Complex calculations 

Measuring the carbon footprint of a sector is a complicated task that requires an account of all of the emissions generated directly and indirectly by the sector. This includes everything from fuel burnt directly to power fishing vessels, to purchased electricity, refrigeration emissions and the emissions from services and products bought from external suppliers such as bait and aquaculture feed. This last category is the most difficult to calculate as it requires information from third parties.  

Rob says getting information from suppliers can be a significant challenge. ‘In the case of aquaculture, the embodied emissions in feeds are a major contributor. But it is hard to get a handle on. Many aquaculture companies are making progress, but they are still grappling with this.’ 

Carbon footprint discussions often centre around carbon emissions, but different activities produce different types of greenhouse gases (GHG). Methane released from aquaculture ponds and cages is an example of this. These emissions are recorded using a carbon dioxide equivalent number (CO2-e), which indicates their warming impact relative to carbon dioxide. As an example, methane has a global warming potential 25 times that of carbon dioxide. One kilogram of methane emissions has a GHG equivalence of 25 kilograms CO2-e.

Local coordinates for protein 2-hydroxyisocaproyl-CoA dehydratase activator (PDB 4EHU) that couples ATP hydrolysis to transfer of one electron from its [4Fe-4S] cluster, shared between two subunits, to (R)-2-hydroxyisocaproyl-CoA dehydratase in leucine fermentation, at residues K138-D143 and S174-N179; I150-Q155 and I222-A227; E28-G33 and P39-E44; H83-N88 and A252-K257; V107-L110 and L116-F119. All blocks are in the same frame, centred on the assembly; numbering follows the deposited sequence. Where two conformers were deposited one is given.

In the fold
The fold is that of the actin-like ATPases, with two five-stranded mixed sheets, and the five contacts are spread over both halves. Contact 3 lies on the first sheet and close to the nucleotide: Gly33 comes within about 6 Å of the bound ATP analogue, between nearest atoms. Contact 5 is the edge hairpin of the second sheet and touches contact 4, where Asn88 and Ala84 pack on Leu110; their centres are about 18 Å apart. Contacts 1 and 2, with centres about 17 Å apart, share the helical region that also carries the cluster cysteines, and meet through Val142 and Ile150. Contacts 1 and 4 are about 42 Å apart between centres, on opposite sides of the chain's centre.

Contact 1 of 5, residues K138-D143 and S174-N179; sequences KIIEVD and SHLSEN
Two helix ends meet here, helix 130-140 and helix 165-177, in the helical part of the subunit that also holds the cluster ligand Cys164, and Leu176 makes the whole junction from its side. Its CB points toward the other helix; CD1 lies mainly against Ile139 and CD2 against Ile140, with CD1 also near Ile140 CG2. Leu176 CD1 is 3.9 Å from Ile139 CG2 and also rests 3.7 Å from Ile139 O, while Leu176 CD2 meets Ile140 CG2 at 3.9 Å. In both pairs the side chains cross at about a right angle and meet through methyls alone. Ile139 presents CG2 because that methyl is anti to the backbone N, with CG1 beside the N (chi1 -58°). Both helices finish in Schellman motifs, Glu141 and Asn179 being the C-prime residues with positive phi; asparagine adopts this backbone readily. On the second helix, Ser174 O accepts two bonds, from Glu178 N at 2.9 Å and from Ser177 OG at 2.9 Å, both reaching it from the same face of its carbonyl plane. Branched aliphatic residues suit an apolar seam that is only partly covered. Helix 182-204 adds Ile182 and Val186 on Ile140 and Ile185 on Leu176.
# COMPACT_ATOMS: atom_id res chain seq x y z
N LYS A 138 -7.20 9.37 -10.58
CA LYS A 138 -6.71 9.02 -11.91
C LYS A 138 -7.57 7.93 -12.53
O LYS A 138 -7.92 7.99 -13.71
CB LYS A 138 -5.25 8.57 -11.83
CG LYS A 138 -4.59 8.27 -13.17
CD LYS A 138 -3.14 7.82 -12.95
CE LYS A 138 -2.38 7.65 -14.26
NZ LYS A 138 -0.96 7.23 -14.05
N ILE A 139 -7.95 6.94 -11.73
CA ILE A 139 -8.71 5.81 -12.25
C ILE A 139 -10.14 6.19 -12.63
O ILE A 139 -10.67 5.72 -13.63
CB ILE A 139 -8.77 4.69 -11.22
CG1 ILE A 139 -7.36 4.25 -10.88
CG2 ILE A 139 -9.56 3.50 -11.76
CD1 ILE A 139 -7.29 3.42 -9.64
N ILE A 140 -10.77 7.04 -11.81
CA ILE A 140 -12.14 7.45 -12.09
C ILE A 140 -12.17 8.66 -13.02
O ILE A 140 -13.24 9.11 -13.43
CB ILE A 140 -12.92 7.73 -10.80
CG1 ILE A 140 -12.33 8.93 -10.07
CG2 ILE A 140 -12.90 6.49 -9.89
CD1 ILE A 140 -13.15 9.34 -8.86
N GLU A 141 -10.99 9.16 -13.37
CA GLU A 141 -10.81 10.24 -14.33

Sector emissions  

The study measured the carbon emissions and energy use from the largest industries within the fishing and aquaculture sectors, which contribute 82 per cent of the total gross value of production (GVP) for these sectors (see Table 1). The remaining 18 per cent of fisheries account for a small percentage of total emissions. 

‘Most of those others are small boutique fisheries – inshore, gillnetting or similar – that are likely to have very low carbon impact,’ Rob explains.